Temporomandibular joint dysfunction (TMD) can affect a significant portion of the population. Clinical symptoms may include one or more of the following: pain in the region of the temporomandibular joint (TMJ), headaches, earaches, muscle tenderness, joint noises such as clicking, popping or grating, limited opening or deviation of the mandible on opening/closing, & locking. Evaluation of TMD begins with a thorough patient history and clinical examination. In some cases, the clinical examination findings are sufficient to allow the dentist to arrive at a preliminary diagnosis and begin conservative treatment. However, other patients will require diagnostic imaging of the TMJs in order to provide information, which is not available from the clinical examination.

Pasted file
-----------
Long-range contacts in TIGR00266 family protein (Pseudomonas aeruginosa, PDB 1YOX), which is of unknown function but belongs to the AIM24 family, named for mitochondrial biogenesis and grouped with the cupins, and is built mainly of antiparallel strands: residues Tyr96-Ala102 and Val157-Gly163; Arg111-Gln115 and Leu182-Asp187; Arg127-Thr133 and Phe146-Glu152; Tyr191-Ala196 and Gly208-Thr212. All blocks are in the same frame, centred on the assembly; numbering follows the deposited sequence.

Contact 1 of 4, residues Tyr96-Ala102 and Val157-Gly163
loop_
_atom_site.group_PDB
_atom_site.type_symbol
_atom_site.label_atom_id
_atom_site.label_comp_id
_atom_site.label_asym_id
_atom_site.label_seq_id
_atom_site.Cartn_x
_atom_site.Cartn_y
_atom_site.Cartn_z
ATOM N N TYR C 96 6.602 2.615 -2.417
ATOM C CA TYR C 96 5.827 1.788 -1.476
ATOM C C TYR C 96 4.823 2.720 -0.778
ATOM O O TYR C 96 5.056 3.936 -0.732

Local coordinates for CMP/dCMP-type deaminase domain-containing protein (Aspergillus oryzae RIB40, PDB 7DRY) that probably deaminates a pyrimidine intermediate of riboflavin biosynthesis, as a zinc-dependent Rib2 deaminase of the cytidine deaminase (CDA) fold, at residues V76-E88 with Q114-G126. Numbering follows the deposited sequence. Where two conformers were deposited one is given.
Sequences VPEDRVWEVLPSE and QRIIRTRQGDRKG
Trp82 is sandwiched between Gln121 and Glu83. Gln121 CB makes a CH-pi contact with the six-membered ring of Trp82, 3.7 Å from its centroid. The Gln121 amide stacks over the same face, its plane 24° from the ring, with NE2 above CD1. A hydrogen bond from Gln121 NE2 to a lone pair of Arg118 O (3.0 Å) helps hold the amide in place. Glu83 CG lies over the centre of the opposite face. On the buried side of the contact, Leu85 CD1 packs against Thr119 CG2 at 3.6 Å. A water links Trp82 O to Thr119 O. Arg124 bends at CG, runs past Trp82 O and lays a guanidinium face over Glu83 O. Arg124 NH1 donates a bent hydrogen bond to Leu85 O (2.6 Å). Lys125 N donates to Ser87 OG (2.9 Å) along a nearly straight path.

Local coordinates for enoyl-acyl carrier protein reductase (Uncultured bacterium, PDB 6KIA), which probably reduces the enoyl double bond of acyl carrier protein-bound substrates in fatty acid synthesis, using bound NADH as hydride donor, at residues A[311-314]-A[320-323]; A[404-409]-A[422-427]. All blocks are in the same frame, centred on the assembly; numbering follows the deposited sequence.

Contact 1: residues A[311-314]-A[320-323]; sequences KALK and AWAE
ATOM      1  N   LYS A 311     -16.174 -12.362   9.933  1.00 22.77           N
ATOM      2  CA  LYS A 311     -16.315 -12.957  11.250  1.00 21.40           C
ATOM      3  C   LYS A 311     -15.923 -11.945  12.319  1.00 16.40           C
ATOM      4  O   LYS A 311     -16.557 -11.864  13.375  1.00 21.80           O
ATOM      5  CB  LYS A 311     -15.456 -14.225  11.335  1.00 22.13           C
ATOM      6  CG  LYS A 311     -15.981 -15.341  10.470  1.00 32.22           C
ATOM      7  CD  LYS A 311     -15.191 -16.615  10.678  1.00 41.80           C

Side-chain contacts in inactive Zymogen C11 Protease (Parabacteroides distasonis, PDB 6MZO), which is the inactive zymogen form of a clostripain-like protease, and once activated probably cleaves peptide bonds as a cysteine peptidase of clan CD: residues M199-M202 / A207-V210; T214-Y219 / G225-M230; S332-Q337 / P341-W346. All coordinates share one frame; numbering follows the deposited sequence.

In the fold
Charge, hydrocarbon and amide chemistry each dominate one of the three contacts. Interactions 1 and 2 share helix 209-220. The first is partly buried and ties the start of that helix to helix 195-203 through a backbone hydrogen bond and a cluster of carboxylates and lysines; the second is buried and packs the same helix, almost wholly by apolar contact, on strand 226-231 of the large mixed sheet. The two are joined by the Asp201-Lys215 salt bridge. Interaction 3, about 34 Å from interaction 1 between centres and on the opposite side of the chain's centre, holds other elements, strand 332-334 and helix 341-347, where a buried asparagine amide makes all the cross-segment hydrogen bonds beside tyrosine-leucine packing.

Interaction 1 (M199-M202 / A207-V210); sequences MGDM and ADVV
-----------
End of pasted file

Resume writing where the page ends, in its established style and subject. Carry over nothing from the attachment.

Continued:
Imaging allows the practitioner to evaluate the integrity and relationships of the TMJ components, confirm the extent or progression of joint disease and evaluate effects of treatment. The results of imaging studies must be correlated with the patient history and clinical findings in order to arrive at a diagnosis and plan treatment.
A large number of imaging techniques are available nowadays to visualise the temporomandibular joint and surrounding structures. It is important that bony structures as well as soft tissue can be shown. OPG & CT are more suitable for viewing the bony structures. The panoramic radiography is the technique of choice in the general practice and provides adequate screening images of the temporomandibular joints, mandible, maxilla, teeth and surrounding tissues. Mandibular asymmetries may not be clinically apparent and may be a contributing factor in the development of TMD.